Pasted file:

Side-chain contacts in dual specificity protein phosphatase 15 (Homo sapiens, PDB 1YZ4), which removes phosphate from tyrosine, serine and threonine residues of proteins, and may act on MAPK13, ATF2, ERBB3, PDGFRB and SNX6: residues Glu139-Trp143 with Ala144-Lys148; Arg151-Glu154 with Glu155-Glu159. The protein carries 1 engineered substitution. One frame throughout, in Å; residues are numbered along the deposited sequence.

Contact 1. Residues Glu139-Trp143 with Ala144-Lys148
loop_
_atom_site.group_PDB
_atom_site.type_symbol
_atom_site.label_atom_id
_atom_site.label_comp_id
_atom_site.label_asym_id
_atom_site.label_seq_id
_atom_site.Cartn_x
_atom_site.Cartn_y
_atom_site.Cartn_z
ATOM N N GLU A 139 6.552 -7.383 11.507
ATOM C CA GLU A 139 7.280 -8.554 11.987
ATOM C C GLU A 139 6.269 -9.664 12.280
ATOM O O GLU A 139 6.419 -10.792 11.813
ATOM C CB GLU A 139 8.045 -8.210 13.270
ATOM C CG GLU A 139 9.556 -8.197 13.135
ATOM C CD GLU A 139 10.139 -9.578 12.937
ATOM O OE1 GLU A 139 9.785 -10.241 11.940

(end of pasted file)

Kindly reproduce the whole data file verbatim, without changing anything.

Side-chain contacts in dual specificity protein phosphatase 15 (Homo sapiens, PDB 1YZ4), which removes phosphate from tyrosine, serine and threonine residues of proteins, and may act on MAPK13, ATF2, ERBB3, PDGFRB and SNX6: residues Glu139-Trp143 with Ala144-Lys148; Arg151-Glu154 with Glu155-Glu159. The protein carries 1 engineered substitution. One frame throughout, in Å; residues are numbered along the deposited sequence.

Contact 1. Residues Glu139-Trp143 with Ala144-Lys148
loop_
_atom_site.group_PDB
_atom_site.type_symbol
_atom_site.label_atom_id
_atom_site.label_comp_id
_atom_site.label_asym_id
_atom_site.label_seq_id
_atom_site.Cartn_x
_atom_site.Cartn_y
_atom_site.Cartn_z
ATOM N N GLU A 139 6.552 -7.383 11.507
ATOM C CA GLU A 139 7.280 -8.554 11.987
ATOM C C GLU A 139 6.269 -9.664 12.280
ATOM O O GLU A 139 6.419 -10.792 11.813
ATOM C CB GLU A 139 8.045 -8.210 13.270
ATOM C CG GLU A 139 9.556 -8.197 13.135
ATOM C CD GLU A 139 10.139 -9.578 12.937
ATOM O OE1 GLU A 139 9.785 -10.241 11.940